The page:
Victoria University, Toronto, Canada Queen Victoria Founded in 1831 as Upper Canada Academy. Renamed Victoria College in 1841. Renamed Victoria University in 1884.
Victoria University of Manchester, Manchester, England Founded in 1851 as Owens College. Received a royal charter from Queen Victoria in 1880 and renamed Victoria University of Manchester. Absorbed into the University of Manchester in 2004.
Victoria University of Wellington, Wellington, New Zealand Named in 1897 on the 60th anniversary of Queen Victoria's coronation.
The College of William & Mary, Williamsburg, Virginia, United States King William III and Queen Mary II of England College was founded in 1693 by a Royal Charter issued by King William and Queen Mary
Zayed University, Dubai and Abu Dhabi, United Arab Emirates Sheikh Zayed bin Sultan Al Nahyan First president of United Arab Emirates

Institutions named in honor of historical people not connected with the institution[edit]

Religious figures[edit]

The following universities and colleges are named for people who are noted primarily for their contributions to religion, including theologians, saints, holy people, and founders of religious denominations. Most, but not all, of the institutions of higher education named for religious figures are religious institutions.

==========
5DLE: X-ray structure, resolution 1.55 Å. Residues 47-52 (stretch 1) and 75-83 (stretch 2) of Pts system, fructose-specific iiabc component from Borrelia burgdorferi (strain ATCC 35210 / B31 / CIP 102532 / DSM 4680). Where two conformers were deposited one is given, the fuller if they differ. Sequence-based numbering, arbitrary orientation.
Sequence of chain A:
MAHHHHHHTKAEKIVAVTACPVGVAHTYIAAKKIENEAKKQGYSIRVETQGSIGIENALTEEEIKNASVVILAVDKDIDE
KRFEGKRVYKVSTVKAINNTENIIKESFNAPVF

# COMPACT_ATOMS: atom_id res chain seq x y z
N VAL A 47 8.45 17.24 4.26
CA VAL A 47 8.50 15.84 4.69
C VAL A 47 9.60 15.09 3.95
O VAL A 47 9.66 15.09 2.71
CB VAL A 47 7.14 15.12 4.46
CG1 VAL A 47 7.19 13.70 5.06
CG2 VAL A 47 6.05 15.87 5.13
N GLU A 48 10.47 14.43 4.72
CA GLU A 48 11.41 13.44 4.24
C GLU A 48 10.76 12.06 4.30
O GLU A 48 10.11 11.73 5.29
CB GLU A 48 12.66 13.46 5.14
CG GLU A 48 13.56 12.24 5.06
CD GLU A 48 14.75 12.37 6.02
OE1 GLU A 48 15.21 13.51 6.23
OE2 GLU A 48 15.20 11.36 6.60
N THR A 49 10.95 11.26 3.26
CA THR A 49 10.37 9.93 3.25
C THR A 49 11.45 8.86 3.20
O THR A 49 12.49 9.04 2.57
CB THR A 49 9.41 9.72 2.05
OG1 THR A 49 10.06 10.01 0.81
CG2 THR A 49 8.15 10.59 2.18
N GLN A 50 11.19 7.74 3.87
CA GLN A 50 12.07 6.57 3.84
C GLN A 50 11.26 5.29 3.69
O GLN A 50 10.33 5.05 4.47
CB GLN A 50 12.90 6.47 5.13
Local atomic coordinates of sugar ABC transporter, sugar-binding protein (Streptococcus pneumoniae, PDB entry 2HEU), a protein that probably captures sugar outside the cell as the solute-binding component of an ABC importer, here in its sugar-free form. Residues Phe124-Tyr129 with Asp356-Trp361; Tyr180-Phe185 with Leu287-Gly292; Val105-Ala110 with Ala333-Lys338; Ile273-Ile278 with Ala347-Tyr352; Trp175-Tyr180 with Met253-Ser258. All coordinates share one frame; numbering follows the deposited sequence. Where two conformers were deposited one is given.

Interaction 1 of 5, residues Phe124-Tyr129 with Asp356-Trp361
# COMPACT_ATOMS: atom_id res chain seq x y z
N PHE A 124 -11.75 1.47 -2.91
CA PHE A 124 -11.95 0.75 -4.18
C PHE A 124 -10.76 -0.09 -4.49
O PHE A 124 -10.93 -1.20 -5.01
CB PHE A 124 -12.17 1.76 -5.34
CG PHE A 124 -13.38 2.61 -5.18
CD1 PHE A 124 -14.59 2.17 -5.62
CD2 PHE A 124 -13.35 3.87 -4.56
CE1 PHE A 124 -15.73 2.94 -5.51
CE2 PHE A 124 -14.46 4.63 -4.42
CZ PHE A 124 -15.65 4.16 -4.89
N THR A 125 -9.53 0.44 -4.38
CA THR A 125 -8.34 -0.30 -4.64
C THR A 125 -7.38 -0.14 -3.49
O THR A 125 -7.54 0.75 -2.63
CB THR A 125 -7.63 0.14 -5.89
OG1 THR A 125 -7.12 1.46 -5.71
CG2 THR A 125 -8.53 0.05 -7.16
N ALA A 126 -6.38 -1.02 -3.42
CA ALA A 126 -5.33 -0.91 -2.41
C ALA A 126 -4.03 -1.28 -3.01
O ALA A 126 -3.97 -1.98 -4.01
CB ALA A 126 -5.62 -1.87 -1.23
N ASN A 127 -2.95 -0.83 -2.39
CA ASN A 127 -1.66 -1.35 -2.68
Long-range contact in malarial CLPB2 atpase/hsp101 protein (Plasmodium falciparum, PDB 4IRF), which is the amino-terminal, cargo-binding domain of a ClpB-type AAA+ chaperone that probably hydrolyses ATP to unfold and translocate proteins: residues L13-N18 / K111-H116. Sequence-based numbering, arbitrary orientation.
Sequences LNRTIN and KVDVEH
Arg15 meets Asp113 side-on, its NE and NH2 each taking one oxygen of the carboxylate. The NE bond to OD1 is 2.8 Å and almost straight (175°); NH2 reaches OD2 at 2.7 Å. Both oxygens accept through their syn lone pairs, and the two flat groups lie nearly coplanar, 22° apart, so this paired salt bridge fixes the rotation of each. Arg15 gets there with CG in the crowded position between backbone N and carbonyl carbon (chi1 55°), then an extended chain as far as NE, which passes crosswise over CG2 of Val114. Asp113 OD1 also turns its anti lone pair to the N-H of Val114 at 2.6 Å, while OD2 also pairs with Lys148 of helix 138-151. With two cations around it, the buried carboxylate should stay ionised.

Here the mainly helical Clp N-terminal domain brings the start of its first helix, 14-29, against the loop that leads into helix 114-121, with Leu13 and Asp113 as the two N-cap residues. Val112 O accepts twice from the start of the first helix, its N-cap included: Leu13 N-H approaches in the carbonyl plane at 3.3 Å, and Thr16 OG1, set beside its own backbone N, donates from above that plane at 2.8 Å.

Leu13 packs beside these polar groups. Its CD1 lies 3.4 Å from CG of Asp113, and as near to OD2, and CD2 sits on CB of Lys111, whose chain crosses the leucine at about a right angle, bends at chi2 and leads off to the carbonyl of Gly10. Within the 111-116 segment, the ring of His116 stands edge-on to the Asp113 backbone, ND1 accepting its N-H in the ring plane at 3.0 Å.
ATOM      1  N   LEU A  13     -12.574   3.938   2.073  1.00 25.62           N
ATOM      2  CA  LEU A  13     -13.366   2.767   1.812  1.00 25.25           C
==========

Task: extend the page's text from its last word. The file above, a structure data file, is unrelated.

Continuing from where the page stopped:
Institution Namesake Notes
Abbot Oliva University, Catalonia, Spain[citation needed] Abbot Oliva Bishop considered one of the spiritual founders of Catalonia and perhaps the most important prelate of his age in the Iberian Peninsula.
St. Anthony's College, Lahore, Pakistan St. Anthony Anthony of Padua was a Portuguese Catholic saint. He is known to have become the "quickest" saint in the history of the Catholic Church because he was canonized by Pope Gregory IX less than one year after his death on the 30th of May 1232.
Acharya Nagarjuna University, Andhra Pradesh, India Nagarjuna Founder of the Madhyamaka path of Mahayana Buddhism